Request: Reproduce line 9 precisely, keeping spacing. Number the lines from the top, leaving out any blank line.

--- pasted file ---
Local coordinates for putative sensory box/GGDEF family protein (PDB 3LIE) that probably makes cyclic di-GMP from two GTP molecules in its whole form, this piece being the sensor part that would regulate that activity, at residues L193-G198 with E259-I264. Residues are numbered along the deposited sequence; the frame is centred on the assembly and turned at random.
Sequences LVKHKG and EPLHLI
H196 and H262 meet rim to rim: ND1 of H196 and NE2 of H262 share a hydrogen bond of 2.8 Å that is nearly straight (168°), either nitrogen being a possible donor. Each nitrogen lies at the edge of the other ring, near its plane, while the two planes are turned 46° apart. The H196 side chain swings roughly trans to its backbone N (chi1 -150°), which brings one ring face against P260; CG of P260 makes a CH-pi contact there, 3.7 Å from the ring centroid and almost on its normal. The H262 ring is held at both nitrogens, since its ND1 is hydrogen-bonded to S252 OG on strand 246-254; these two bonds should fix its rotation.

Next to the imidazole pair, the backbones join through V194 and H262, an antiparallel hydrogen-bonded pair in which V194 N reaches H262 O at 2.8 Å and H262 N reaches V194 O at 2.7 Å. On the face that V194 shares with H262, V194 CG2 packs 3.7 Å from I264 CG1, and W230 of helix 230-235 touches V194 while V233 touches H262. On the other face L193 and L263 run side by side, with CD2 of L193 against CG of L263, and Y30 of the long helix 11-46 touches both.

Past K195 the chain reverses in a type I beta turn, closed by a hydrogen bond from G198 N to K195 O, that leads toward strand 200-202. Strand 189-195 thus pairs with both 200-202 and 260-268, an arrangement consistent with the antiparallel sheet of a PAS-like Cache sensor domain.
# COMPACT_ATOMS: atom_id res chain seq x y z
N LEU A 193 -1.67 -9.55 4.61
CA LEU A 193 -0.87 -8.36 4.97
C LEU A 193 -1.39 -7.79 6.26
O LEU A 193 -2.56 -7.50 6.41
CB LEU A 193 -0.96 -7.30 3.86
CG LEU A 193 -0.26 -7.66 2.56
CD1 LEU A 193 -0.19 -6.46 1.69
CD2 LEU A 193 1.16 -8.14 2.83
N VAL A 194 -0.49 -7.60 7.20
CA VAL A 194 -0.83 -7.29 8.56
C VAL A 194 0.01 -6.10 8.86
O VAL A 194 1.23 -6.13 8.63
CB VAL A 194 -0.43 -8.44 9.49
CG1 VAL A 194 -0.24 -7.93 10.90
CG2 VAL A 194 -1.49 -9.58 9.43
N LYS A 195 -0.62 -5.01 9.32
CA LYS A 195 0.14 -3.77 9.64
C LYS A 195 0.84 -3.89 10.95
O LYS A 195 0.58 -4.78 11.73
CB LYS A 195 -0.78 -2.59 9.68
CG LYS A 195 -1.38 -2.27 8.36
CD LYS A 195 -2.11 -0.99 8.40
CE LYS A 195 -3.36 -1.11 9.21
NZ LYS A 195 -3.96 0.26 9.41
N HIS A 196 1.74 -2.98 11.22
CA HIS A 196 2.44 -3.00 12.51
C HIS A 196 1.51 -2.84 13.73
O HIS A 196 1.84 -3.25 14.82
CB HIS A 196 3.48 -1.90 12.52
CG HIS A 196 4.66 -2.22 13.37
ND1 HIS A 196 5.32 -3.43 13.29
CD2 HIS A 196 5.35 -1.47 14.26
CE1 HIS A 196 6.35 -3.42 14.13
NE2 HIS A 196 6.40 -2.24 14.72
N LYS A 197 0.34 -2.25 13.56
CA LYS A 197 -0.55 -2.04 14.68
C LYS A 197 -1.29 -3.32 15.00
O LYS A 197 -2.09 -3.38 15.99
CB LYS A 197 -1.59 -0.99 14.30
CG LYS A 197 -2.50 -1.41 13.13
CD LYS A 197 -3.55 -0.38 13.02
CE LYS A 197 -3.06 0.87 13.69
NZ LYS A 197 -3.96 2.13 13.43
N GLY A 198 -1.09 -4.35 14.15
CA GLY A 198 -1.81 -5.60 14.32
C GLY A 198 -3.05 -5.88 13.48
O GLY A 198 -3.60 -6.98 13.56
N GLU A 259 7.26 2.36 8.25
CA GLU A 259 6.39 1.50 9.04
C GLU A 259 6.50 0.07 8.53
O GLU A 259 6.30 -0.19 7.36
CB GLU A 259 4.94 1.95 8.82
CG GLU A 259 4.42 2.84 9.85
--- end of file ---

C LEU A 193 -1.39 -7.79 6.26